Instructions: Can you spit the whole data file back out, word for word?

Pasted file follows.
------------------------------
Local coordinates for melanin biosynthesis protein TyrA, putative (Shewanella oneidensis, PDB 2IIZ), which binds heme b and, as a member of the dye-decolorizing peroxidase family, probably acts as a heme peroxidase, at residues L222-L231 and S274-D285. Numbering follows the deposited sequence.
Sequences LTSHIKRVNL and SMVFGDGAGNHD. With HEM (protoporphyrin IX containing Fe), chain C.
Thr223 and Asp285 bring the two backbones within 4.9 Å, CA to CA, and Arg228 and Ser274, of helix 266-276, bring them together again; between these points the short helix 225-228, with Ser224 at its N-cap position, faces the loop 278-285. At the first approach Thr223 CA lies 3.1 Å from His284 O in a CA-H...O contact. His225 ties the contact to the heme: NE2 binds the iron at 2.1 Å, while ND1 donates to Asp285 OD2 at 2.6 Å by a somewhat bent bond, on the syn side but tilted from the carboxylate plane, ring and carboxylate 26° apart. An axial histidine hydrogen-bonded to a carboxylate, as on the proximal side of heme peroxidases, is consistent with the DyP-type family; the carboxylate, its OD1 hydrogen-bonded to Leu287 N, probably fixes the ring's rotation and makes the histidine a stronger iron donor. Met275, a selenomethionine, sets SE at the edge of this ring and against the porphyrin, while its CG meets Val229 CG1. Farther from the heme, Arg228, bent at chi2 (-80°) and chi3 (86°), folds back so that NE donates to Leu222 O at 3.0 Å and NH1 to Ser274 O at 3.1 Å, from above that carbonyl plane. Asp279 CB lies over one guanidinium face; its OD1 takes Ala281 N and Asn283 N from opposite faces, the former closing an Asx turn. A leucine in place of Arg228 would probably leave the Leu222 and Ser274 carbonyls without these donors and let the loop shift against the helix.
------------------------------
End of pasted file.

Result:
Local coordinates for melanin biosynthesis protein TyrA, putative (Shewanella oneidensis, PDB 2IIZ), which binds heme b and, as a member of the dye-decolorizing peroxidase family, probably acts as a heme peroxidase, at residues L222-L231 and S274-D285. Numbering follows the deposited sequence.
Sequences LTSHIKRVNL and SMVFGDGAGNHD. With HEM (protoporphyrin IX containing Fe), chain C.
Thr223 and Asp285 bring the two backbones within 4.9 Å, CA to CA, and Arg228 and Ser274, of helix 266-276, bring them together again; between these points the short helix 225-228, with Ser224 at its N-cap position, faces the loop 278-285. At the first approach Thr223 CA lies 3.1 Å from His284 O in a CA-H...O contact. His225 ties the contact to the heme: NE2 binds the iron at 2.1 Å, while ND1 donates to Asp285 OD2 at 2.6 Å by a somewhat bent bond, on the syn side but tilted from the carboxylate plane, ring and carboxylate 26° apart. An axial histidine hydrogen-bonded to a carboxylate, as on the proximal side of heme peroxidases, is consistent with the DyP-type family; the carboxylate, its OD1 hydrogen-bonded to Leu287 N, probably fixes the ring's rotation and makes the histidine a stronger iron donor. Met275, a selenomethionine, sets SE at the edge of this ring and against the porphyrin, while its CG meets Val229 CG1. Farther from the heme, Arg228, bent at chi2 (-80°) and chi3 (86°), folds back so that NE donates to Leu222 O at 3.0 Å and NH1 to Ser274 O at 3.1 Å, from above that carbonyl plane. Asp279 CB lies over one guanidinium face; its OD1 takes Ala281 N and Asn283 N from opposite faces, the former closing an Asx turn. A leucine in place of Arg228 would probably leave the Leu222 and Ser274 carbonyls without these donors and let the loop shift against the helix.